Friday, February 19, 2016

Catherine Ribeiro + Alpes - 1975 - (Libertes?)

Catherine Ribeiro + Alpes 

01 Une infinie tendresse
02 Prélude médiéval
03 Parle-moi d'un homme heureux
04 Qui a parlé de fin?
05 Poème non épique No.III:
  * Prélude
  * Poème non épique
  * Tombe

Line-up / Musicians
Catherine RIBEIRO / Parolier, Auteur de la musique, vocals
Patrice MOULLET / Auteur de la musique, guitarres
Daniel MOTRON / Orgue, Piano
Henri TEXIER / Basse
Caroll REYN / Percussion.

Sixth album from this group that doesn't seem to wise-up, very fortunately for us. Indeed behind this rather bland artwork, CR&A are still going as strong usual with their psychedup progressive rock that is rather unique: even if there are moments to make you think of Third Ear Band, others of Floyd, there is no way to actually really pinpoint their sound other than raising CR&A as a reference in itself, this being reinforced by Ribeiro's very distinctive vocals and very personal lyrical style. Yes, the least that can be said is that her lyrics are often on the controversial, even anarchist, slant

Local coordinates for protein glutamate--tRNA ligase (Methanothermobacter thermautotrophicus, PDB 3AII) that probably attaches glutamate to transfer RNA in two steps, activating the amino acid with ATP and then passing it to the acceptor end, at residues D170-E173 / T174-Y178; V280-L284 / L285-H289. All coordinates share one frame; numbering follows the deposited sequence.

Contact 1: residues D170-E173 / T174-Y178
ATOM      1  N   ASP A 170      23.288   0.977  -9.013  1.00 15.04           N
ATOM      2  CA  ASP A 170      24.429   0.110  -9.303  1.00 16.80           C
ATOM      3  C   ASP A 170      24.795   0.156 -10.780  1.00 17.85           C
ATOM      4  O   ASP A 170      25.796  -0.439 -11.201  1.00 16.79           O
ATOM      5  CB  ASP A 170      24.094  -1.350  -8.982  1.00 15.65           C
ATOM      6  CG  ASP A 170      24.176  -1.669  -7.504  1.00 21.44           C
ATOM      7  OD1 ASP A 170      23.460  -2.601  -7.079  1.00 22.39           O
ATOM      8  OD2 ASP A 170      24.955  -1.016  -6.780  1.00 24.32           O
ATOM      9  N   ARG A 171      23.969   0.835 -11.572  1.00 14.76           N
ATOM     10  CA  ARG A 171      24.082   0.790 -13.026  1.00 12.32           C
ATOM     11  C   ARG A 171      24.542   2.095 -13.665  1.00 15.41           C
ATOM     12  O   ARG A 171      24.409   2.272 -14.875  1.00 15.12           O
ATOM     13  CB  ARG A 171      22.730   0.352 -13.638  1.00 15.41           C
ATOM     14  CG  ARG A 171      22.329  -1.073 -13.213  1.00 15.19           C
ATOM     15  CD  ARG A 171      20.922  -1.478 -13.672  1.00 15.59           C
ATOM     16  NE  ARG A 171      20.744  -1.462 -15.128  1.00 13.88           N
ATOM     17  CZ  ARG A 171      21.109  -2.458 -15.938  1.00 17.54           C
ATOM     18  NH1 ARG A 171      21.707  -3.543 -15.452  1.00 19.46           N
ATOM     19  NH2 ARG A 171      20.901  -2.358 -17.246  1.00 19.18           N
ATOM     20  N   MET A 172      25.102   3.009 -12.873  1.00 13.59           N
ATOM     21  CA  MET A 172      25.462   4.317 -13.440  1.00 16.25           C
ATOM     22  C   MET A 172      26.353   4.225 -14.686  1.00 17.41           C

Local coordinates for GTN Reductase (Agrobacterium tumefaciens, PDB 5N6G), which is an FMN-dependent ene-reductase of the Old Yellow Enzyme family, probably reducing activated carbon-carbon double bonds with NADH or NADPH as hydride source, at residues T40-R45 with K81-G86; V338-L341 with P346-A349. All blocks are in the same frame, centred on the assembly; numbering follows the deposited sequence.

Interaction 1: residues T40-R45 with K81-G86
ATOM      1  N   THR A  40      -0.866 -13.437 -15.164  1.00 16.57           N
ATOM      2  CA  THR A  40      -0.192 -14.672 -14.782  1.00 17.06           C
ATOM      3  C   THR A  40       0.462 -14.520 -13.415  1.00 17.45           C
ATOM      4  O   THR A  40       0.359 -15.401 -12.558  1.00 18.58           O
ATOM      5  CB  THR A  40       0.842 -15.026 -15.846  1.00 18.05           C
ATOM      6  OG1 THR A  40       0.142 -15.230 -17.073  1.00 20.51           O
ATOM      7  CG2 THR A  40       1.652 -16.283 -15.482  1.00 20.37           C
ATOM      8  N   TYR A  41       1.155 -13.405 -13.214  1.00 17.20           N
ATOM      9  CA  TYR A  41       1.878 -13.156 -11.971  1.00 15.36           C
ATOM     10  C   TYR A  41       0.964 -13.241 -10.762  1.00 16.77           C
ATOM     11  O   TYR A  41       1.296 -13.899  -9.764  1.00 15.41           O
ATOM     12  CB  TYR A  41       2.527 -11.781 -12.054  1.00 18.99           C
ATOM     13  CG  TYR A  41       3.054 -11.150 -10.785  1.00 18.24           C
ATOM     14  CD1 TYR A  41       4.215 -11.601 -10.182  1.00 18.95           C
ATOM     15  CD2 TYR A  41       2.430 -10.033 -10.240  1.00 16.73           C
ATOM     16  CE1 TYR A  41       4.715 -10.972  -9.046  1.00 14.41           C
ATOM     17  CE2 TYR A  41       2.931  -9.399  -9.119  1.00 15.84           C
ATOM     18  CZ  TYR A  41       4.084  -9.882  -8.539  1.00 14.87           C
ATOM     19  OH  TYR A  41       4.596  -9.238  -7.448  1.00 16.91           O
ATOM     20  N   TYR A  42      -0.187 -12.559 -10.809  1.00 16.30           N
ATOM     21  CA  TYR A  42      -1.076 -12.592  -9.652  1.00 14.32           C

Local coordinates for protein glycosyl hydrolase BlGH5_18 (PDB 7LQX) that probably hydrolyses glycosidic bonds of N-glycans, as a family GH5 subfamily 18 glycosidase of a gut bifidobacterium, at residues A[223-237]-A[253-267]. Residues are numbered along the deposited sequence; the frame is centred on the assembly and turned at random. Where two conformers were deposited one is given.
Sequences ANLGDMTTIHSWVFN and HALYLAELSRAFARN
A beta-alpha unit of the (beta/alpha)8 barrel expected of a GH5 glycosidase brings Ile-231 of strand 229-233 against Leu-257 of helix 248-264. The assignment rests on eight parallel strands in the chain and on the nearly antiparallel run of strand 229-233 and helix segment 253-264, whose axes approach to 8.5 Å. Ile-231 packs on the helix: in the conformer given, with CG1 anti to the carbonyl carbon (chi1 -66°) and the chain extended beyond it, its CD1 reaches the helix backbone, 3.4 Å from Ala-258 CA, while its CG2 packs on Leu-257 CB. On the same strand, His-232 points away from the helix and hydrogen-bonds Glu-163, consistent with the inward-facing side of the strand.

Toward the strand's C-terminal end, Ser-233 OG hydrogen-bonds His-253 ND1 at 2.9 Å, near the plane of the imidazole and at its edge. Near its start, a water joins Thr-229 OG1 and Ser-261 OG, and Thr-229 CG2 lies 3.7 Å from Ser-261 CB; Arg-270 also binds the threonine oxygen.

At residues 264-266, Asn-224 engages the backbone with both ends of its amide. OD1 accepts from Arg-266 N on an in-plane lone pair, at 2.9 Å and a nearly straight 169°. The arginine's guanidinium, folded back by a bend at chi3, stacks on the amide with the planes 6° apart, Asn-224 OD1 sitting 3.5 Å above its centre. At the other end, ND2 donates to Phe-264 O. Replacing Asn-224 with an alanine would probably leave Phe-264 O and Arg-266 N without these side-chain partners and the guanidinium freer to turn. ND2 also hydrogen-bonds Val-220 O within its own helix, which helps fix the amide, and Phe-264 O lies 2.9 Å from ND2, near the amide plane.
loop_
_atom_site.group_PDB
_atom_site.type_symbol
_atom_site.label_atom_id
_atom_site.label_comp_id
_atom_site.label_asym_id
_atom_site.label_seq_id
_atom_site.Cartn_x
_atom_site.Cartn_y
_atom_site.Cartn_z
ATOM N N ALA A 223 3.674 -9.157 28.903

After a very average Infinie Tendresse, not in terms of lyrics or vocal performance, but strict instrumental side of things, the short Prelude Medieval is actually the opposite, where the superb and stunning music would gain from being freed from Ribeiro's vocalizing practice runs. Homme Heureux is again more in the style of Infinie Tendresse, which just says average in terms of prog interest. The closing track of the A-side starts with a lengthy dialogue that holds interest only to those who wrote it and ends in a very solemn mournful vocalizing lasting 40 seconds.

The Poème Non Epique filling the whole second side is probably the best they've done including the other versions or parts present of Rats Débiles, their previous album. The track starts slowly and unlike its predecessors (previous album) is filled of breaks, counter breaks, rhythm changes and even holds some rather complex arrangements. This superb and extended intro only allows Ribeiro only appearing around the 9th minute, but what an entrance she makes: howling like only the beat poets could, she raves her fantasies about cops raping Cassius Clay and her anarchist/capitalist angsts over blood curdling cello drones and wild unpredictable percussions. The track veers towards total chaos in between the 21st and 23rd minutes, before ending abruptly in a fantastic manner.

Clearly if it wasn't for the sidelong Poème and the Medieval pieces, this album wouldn't stand up to the previous ones, but Libertés is yet another classic CR&A album that should be heard.

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